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May 21, 1999


The opinion of the court was delivered by: Whelan, District Judge.



On April 29, 1999 petitioner Ramon Maldonado filed a writ of habeas corpus arising under 28 U.S.C. § 2241. On May 12, 1999 petitioner filed an application for a temporary restraining order ("TRO") seeking to stay his deportation pending resolution of petitioner's writ. On May 13, 1999 the government opposed petitioner's TRO request and petitioner's request for habeas relief. Both parties are represented by counsel. For the reasons expressed below, petitioner's request for a stay of deportation is DENIED AS MOOT and his petition for a writ of habeas corpus is DISMISSED for lack of subject matter jurisdiction.


Petitioner is a native and citizen of Mexico who was lawfully admitted to the United States on May 25, 1972. On December 17, 1996 petitioner was convicted of infliction of corporal punishment to a spouse*fn1 with an enhancement due to a prior violation and sentenced to two years in custody. On February 11, 1998 petitioner was released from criminal custody. On February 12, 1998 petitioner was placed in removal proceedings by the INS after being served and charged with removability under Immigration and Naturalization Act ("INA") Section 237(a)(2)(A) (iii) [8 U.S.C. § 1227(a)(2)(A) (iii)] as an alien convicted of an aggravated felony and under Section 237(a)(2)(E)(I)] [ 8 U.S.C. § 1227(a)(2)(E)(I)] as an alien convicted of spousal abuse.

On April 30, 1998 a hearing was held before an Immigration Judge during which petitioner attempted to submit an application for waiver of deportation under Section 212(c) of the former immigration act. The Immigration Judge found petitioner ineligible for § 212(c) relief based on the Anti-Terrorism and Effective Death Penalty Act, Pub.L. No. 104-132, 110 Stat. 1214 ("AEDPA") and the Illegal Immigration Reform and Immigrant Responsibility Act, Pub.L. No. 104-132, 110 Stat. 3009-546 ("IIRIRA"). Petitioner's order of removal became final when the Board of Immigration Appeals (BIA) denied petitioner's appeal on March 25, 1999.

On April 29, 1999 petitioner filed a writ of habeas corpus seeking relief from removal.*fn2 On April 30, 1999 this court issued an Order to Show Cause requiring the government to file a return to petitioner's habeas corpus request. On May 12, 1999 petitioner submitted a request for a temporary restraining order ("TRO") seeking to stay execution of the INS' final removal order pending resolution of his habeas corpus petition. On May 13, 1999 the government filed a return to petitioner's TRO and habeas request. On May 14, 1999 the court was informed that petitioner would not file a traverse.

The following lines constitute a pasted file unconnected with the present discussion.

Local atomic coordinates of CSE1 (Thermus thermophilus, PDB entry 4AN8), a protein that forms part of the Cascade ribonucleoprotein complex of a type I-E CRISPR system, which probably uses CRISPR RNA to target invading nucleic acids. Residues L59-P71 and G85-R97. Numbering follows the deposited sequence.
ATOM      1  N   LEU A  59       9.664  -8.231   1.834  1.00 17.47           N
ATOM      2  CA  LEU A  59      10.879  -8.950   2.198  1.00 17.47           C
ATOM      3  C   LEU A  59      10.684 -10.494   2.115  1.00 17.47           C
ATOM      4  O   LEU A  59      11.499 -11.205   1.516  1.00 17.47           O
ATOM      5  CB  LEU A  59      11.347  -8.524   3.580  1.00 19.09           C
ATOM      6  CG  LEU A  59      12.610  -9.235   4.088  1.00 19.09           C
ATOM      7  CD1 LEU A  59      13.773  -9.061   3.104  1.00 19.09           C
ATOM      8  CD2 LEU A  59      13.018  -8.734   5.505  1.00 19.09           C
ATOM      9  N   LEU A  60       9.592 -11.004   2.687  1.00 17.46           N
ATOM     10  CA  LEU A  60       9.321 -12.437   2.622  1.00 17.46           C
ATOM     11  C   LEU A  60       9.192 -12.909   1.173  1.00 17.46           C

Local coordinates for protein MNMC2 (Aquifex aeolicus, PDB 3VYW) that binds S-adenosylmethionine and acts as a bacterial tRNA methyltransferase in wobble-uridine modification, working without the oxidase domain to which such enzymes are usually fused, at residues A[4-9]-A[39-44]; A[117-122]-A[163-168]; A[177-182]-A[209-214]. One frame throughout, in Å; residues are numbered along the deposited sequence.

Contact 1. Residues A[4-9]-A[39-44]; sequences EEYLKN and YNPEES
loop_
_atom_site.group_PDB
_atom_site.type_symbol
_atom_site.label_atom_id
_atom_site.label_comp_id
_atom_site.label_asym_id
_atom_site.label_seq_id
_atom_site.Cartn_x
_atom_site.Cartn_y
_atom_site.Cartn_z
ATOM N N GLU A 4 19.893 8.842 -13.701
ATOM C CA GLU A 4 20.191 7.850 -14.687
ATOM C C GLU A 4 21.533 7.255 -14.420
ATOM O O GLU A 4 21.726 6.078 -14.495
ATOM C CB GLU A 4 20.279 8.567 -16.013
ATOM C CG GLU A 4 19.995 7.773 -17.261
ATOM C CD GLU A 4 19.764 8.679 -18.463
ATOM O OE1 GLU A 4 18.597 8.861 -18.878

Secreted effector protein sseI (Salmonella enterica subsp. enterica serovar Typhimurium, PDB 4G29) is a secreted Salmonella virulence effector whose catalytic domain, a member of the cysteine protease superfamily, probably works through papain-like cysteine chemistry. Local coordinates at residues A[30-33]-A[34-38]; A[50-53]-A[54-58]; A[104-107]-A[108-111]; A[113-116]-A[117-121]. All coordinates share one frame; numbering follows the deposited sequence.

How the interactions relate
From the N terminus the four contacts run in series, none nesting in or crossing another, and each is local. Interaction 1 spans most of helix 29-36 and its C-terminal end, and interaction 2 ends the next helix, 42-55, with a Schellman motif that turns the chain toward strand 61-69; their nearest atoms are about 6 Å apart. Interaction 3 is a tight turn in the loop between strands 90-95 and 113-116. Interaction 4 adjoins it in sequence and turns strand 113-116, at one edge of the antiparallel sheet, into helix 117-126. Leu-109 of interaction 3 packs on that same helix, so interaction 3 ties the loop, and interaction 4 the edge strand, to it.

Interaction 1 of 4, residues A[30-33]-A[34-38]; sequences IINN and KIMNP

"Without jurisdiction the court cannot proceed at all in any cause. Jurisdiction is power to declare the law, and when it ceases to exist, the only function remaining to the court is that of announcing the fact and dismissing the cause." Steel Co. v. Citizens for a Better Environment, 523 U.S. 83, ___, 118 S.Ct. 1003, 1012, 140 L.Ed.2d 210 (1998)(quoting Ex parte McCardle, 74 U.S. (7 Wall.) 506, 514, 19 L.Ed. 264 (1868)). Accordingly, federal courts are under a continuing duty to confirm their jurisdictional power and are "obliged to inquire sua sponte whenever a doubt arises as to [its] existence. . ." Mt. Healthy City Sch. Dist. Bd. of Educ. v. Doyle, 429 U.S. 274, 278, 97 S.Ct. 568, 571, 50 L.Ed.2d 471 (1977)(citations omitted).


Respondent contends that the court's subject matter jurisdiction under 28 U.S.C. § 2241 has been revoked by several jurisdiction-removing provisions in IIRIRA, specifically provisions in INA § 242(a) and (b).

Sections 309(c)(1) and 309(a) of IIRIRA provide that the jurisdictional limitations contained in INA § 242(a) and (b) became effective on April 1, 1997. See IIRIRA §§ 309(c)(1) & (a), Pub.L. No. 104-208, 110 Stat. 3009. Accordingly, since the INS did not commence removal proceedings against petitioner until February 12, 1998-over ten months after the effective date of IIRIRA-the permanent jurisdictional provisions of the act (and not the transitional rules under IIRIRA or AEDPA) apply to this case.